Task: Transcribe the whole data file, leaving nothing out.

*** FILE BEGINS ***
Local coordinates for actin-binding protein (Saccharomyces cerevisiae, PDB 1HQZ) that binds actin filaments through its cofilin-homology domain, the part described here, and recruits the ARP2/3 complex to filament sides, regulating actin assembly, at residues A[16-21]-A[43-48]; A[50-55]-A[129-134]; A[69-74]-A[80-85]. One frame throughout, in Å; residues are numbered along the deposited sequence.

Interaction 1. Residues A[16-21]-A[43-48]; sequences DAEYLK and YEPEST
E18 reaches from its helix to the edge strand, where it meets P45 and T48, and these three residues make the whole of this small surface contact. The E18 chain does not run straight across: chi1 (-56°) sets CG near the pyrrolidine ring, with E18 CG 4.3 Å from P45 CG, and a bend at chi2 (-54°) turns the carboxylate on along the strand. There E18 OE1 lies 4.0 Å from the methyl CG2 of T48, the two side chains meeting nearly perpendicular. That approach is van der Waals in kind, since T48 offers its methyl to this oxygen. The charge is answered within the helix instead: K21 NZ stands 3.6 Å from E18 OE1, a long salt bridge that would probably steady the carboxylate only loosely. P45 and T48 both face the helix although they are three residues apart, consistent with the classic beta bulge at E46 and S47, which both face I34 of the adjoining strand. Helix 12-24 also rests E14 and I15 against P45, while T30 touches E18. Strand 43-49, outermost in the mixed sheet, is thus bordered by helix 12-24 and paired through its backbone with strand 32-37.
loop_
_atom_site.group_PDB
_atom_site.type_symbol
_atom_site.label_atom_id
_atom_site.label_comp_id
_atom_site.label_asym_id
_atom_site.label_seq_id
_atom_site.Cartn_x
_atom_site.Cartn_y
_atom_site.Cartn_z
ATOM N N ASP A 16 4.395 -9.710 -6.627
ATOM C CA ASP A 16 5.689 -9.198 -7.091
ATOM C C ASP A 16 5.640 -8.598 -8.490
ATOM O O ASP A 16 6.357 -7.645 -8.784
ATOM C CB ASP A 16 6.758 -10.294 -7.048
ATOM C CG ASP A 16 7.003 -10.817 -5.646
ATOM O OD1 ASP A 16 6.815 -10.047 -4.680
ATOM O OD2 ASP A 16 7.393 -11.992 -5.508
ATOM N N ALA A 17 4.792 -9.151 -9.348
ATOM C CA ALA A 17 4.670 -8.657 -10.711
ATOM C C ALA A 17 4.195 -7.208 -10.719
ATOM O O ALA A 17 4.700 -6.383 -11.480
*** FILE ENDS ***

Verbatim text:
Local coordinates for actin-binding protein (Saccharomyces cerevisiae, PDB 1HQZ) that binds actin filaments through its cofilin-homology domain, the part described here, and recruits the ARP2/3 complex to filament sides, regulating actin assembly, at residues A[16-21]-A[43-48]; A[50-55]-A[129-134]; A[69-74]-A[80-85]. One frame throughout, in Å; residues are numbered along the deposited sequence.

Interaction 1. Residues A[16-21]-A[43-48]; sequences DAEYLK and YEPEST
E18 reaches from its helix to the edge strand, where it meets P45 and T48, and these three residues make the whole of this small surface contact. The E18 chain does not run straight across: chi1 (-56°) sets CG near the pyrrolidine ring, with E18 CG 4.3 Å from P45 CG, and a bend at chi2 (-54°) turns the carboxylate on along the strand. There E18 OE1 lies 4.0 Å from the methyl CG2 of T48, the two side chains meeting nearly perpendicular. That approach is van der Waals in kind, since T48 offers its methyl to this oxygen. The charge is answered within the helix instead: K21 NZ stands 3.6 Å from E18 OE1, a long salt bridge that would probably steady the carboxylate only loosely. P45 and T48 both face the helix although they are three residues apart, consistent with the classic beta bulge at E46 and S47, which both face I34 of the adjoining strand. Helix 12-24 also rests E14 and I15 against P45, while T30 touches E18. Strand 43-49, outermost in the mixed sheet, is thus bordered by helix 12-24 and paired through its backbone with strand 32-37.
loop_
_atom_site.group_PDB
_atom_site.type_symbol
_atom_site.label_atom_id
_atom_site.label_comp_id
_atom_site.label_asym_id
_atom_site.label_seq_id
_atom_site.Cartn_x
_atom_site.Cartn_y
_atom_site.Cartn_z
ATOM N N ASP A 16 4.395 -9.710 -6.627
ATOM C CA ASP A 16 5.689 -9.198 -7.091
ATOM C C ASP A 16 5.640 -8.598 -8.490
ATOM O O ASP A 16 6.357 -7.645 -8.784
ATOM C CB ASP A 16 6.758 -10.294 -7.048
ATOM C CG ASP A 16 7.003 -10.817 -5.646
ATOM O OD1 ASP A 16 6.815 -10.047 -4.680
ATOM O OD2 ASP A 16 7.393 -11.992 -5.508
ATOM N N ALA A 17 4.792 -9.151 -9.348
ATOM C CA ALA A 17 4.670 -8.657 -10.711
ATOM C C ALA A 17 4.195 -7.208 -10.719
ATOM O O ALA A 17 4.700 -6.383 -11.480